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This post-war boom in automobile ownership and its ensuing automobile-based culture was not solely the result of the craving of Americans/Canadians of both sexes to get behind the wheel. The federal government was anxious to ensure prosperity and security and assisted the consumer boom either directly or indirectly.Automobiles then became American’s main mode of mobility. This automobile revolution was also aided by the federal government highway building program.

Teenagers were publicly recognized as a growing phenomenon in the 1950s and 1960s. The offspring of the parents who had married young during the war or immediately thereafter, these “baby boomers” forged their own lifestyle, a proportion of which was centred on access to the car that could give them freedom. Having wheels meant escape from prying eyes, gaining “street cred[ibility]” among high-school or college peers, and access to the local auto-mobile culture.

Gaining a driver’s licence was, the most important rite of passage in the high-school experience. While the majority of teenagers who inherited and customized “hand-me-down jalopies” were young males, young females were by no means debarred from teenage automobility. Indeed, they were central to this style of youth culture. Part of teenage driving was to impress other male students about knowledge of and intimacy with car technology, but another part was to be seen cruising with a popular girl, often enjoying the new rock and roll music to the annoyance of the older generation. To join the scene teenagers also frequented the local drive-in restaurant or visited the Drive in Theaters .By 1950 there were 1,700 outdoor drive-in movie theatres, a number that grew to 4,200 only four years later. Reaching their height of popularity in the late 1950s and known as “passion pits” by both their critics and admirers, they offered teenagers, more so than families, a haven where they could be themselves while watching road movies or movies with automobile themes at bargain-basement prices, if not indulging in other activities.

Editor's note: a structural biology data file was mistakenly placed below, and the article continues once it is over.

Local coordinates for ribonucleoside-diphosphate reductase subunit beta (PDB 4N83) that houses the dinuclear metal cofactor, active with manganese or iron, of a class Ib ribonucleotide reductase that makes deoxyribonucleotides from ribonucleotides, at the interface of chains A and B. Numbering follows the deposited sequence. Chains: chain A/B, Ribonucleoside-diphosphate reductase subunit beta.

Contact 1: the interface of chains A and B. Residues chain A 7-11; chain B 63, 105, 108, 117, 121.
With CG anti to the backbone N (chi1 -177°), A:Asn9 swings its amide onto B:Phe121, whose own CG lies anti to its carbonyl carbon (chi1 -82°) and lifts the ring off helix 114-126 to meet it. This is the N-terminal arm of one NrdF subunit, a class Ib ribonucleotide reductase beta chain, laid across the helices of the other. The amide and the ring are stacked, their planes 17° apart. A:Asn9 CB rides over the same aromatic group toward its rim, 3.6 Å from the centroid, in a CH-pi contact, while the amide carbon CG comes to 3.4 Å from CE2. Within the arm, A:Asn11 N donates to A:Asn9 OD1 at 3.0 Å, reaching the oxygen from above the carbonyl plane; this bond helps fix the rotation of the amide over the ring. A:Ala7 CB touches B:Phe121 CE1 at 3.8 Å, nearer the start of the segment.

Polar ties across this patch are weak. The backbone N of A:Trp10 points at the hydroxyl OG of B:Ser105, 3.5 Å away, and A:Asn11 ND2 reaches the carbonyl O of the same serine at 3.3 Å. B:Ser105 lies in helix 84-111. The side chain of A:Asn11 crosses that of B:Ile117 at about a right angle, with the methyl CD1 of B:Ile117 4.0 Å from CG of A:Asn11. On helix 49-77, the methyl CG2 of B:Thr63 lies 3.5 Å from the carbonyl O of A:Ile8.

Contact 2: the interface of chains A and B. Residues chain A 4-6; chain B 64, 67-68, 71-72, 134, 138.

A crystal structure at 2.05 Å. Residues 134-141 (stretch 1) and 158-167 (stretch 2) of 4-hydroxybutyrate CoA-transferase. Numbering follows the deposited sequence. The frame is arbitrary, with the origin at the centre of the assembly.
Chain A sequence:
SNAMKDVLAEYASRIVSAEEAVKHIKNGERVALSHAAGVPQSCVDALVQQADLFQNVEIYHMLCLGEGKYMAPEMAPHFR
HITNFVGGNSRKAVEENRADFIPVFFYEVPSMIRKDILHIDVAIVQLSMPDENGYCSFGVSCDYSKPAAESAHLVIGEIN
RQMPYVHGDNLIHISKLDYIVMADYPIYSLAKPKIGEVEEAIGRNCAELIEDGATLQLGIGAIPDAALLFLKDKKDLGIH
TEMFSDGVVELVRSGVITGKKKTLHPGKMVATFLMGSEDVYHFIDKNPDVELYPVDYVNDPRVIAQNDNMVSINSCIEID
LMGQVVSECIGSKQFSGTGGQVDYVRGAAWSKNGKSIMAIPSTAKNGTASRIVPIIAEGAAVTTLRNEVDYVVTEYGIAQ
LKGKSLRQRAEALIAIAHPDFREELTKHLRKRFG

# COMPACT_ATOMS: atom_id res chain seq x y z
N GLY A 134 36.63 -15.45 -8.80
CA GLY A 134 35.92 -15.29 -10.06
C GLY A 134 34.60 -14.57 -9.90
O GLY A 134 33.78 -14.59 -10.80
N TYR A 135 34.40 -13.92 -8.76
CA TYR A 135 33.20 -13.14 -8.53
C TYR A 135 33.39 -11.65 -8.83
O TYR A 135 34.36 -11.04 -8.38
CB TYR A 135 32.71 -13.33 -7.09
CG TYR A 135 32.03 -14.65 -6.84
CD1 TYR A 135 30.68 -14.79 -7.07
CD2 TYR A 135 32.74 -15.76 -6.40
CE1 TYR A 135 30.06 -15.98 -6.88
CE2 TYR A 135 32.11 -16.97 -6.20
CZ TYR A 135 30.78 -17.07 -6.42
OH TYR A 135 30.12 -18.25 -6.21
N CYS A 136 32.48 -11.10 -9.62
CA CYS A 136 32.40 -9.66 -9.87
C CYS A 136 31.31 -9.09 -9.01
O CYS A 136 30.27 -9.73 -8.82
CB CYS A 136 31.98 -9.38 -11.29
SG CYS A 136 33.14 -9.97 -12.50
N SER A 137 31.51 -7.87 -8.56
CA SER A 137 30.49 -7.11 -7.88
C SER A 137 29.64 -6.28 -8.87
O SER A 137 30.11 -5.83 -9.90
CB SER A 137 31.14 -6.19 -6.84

During the years of confidence in the twenty to twenty-five years after World War II, the automobile moved to center stage in American/ Canadian life. For both sexes of all ages, it became a household vehicle, if not technology that changed their way of life. It was the house on wheels. Girls and women viewed the car and its culture in differing ways from boys and men, but everyone wanted access, increasingly as drivers as well as passengers. Even though the years of liberalism in the 1960s also provided a sharp critique of the hypothetical benefits bestowed by automobility, car production and sales continued to rise as Americans became more dependent on their personal vehicles and public transit systems offered few alternatives to the increasing number of people living in suburbs. There was a growing awareness of the environmental, energy, and safety problems created by high levels of driving, but remarkably little action was taken as all Americans aged 16 and over (and sometimes younger) took to the road to pursue their individual desires and commitments.


1950s Car Culture – a short history with clips


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